Report calls on Gov't to cut tax and red tape to stop pub closures

By Mike Berry

- Last updated on GMT

Related tags: Alcohol duty, Public house, Beer, Smoking ban

The IEA report says the Government must act to prevent further pub closures
The IEA report says the Government must act to prevent further pub closures
A new report by the Institute of Economic Affairs has called on the Government to reduce VAT, halve alcohol duty, amend the smoking ban and scrap cumulative impact zones in order to help stop pubs closing.

The report Closing Time – Who’s killing the British pub?​ claims that taxation, regulation and declining real wages as a result of the recession have been responsible for the closure of more than 6,000 pubs in the past eight years.

Author Christopher Snowden argues that the blame attached to pubcos for closures has been greatly overstated. As a percentage of total pub stock, net closures represent 16.5% in the pubco sector, and 14.6% in the independent sector.

Put simply – the report states - pubco pubs have been closing at almost exactly the same rate as independents.

'Inappropriate'

“The case against pubcos can only be maintained by portraying transfers from the non-managed to independent sector as closures, but this is clearly inappropriate. The All-Party Parliamentary Save the Pub Group, amongst others, has been guilty of misrepresenting transfers as closures in an effort to support their claim that the ‘the non-managed (largely leased/tenanted) sector has seen many more net closures than those of independent freehouses’ and that ‘pubco pubs are being sold off for alternative use and bulldozed in their thousands’.

“The mere fact that pubcos have sold large numbers of pubs to the independent pub sector does not mean that the ‘tied pub model is a major contributing factor to an increased rate of pub closures,” the report states.

Damaged

The report says the past seven years have been characterised by a flurry of policies which have “severely damaged” the pub industry.

The rise in alcohol duty and introduction of a duty escalator, combined with the increase in VAT to 20% and falling real wages during the recession, have resulted in drinking out becoming much less affordable.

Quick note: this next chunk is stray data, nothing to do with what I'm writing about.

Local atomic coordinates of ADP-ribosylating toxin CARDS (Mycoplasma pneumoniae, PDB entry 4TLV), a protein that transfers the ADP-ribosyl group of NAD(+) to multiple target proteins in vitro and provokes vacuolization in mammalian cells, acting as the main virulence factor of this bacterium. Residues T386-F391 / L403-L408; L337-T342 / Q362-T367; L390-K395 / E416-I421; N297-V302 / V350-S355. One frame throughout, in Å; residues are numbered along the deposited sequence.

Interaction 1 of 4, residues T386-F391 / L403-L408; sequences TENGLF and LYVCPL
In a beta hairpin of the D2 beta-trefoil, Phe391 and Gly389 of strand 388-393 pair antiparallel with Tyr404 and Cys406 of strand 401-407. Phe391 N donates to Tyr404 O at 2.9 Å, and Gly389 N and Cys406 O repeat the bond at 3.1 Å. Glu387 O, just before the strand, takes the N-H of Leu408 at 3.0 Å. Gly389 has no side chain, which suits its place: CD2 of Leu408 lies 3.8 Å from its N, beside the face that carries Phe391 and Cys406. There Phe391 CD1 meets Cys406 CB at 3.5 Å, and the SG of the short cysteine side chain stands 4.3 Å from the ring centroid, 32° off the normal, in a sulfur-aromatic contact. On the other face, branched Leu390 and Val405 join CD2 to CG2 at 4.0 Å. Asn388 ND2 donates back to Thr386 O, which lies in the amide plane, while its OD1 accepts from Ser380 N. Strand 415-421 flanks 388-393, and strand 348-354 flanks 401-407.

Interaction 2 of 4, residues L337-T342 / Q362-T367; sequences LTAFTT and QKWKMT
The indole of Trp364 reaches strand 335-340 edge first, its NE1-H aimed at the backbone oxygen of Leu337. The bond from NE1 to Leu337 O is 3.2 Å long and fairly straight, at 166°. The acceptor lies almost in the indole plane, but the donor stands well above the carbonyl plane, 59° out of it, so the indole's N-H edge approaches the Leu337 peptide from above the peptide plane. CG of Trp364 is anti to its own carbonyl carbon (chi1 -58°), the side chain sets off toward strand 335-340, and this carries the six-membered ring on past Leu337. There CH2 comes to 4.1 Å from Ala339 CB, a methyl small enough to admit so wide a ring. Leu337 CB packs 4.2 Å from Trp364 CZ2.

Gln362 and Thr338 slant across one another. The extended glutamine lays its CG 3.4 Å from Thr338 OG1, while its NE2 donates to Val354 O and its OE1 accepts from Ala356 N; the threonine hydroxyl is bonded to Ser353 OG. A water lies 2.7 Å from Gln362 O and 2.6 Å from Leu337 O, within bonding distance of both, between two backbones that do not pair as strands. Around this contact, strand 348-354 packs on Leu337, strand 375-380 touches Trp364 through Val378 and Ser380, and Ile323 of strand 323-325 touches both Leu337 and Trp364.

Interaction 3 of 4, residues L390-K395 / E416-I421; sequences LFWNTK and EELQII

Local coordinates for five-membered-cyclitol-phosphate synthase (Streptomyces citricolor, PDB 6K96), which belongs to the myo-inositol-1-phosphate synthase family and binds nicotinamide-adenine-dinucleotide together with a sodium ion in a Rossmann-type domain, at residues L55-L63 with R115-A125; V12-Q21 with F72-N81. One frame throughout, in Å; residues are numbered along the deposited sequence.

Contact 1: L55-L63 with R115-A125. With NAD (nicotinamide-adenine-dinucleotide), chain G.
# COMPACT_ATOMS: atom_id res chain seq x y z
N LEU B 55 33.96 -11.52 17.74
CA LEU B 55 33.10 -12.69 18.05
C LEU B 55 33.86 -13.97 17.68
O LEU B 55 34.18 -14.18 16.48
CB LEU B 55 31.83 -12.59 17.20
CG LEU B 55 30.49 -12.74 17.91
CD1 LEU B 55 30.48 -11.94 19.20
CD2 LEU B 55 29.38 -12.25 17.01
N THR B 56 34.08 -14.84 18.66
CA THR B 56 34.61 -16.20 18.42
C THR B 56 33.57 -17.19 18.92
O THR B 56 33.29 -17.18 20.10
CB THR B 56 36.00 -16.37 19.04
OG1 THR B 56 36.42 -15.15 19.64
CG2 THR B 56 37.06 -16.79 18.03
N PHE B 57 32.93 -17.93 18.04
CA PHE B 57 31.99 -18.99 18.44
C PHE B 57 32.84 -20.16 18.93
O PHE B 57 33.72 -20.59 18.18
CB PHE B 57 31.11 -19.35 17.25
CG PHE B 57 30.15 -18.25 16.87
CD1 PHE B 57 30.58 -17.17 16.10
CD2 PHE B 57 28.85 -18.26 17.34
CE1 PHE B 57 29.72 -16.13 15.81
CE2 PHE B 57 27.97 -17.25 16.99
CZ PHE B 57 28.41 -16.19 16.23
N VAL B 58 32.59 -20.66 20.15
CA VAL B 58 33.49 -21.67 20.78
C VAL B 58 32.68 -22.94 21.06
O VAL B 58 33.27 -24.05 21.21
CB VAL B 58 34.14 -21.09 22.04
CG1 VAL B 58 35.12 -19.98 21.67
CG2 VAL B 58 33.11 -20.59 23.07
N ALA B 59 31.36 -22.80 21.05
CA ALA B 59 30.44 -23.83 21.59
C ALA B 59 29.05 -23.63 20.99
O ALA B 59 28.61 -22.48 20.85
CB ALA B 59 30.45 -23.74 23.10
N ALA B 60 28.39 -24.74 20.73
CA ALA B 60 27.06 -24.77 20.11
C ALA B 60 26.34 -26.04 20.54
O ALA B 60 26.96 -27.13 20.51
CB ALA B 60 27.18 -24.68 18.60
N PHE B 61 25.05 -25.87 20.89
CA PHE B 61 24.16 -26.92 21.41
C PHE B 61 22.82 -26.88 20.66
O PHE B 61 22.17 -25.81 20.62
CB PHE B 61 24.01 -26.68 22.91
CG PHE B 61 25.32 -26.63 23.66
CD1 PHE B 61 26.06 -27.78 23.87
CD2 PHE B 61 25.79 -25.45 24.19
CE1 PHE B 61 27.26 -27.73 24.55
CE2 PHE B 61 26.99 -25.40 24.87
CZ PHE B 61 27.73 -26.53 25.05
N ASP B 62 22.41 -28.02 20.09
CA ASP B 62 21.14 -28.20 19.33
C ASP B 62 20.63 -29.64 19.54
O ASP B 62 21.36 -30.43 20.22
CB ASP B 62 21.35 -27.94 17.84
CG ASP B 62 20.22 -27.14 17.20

Snowden puts forward a number of solutions:

  • Halve alcohol duty. British drinkers pay 40% of EU’s entire alcohol duty bill; the Government should halve alcohol duty to bring it in line with the European average, which would reduce both the cost of living and alcohol fraud
  • Reduce VAT from 20% to 15% and introduce a lower rate of VAT for food sold in pubs and restaurants, as happens in many European countries
  • Relax the smoking ban. The UK has one of most uncompromising smoking bans in the world. There is clearly a market for venues that allow smoking in one or more ventilated rooms.
  • Abolish cumulative impact zones, which currently prohibit new pubs from opening in areas of high demand.

Regressive

“British pubs may be suffering from long-term cultural shifts, but government policies have hugely exacerbated this trend. Taxation and regulation have been the leading causes of the decimation of the UK pub industry since 2006. The level of alcohol duty in the UK is hugely regressive, hitting the poorest the hardest,” Snowden said.

“Taxes must be lowered, and one-size-fits-all policies like the current smoking ban must be reconsidered if we are to temper the rate of decline of the British pub.”

In response Greg Mulholland MP, chair of the Parliamentary Save the Pub Group, said:

“Of course the All Party Parliamentary Save Group know that there have been challenges and has campaigned for lower beer duty, VAT and are also calling for lower business rates for genuine community pubs (which the IEA report seems to oppose).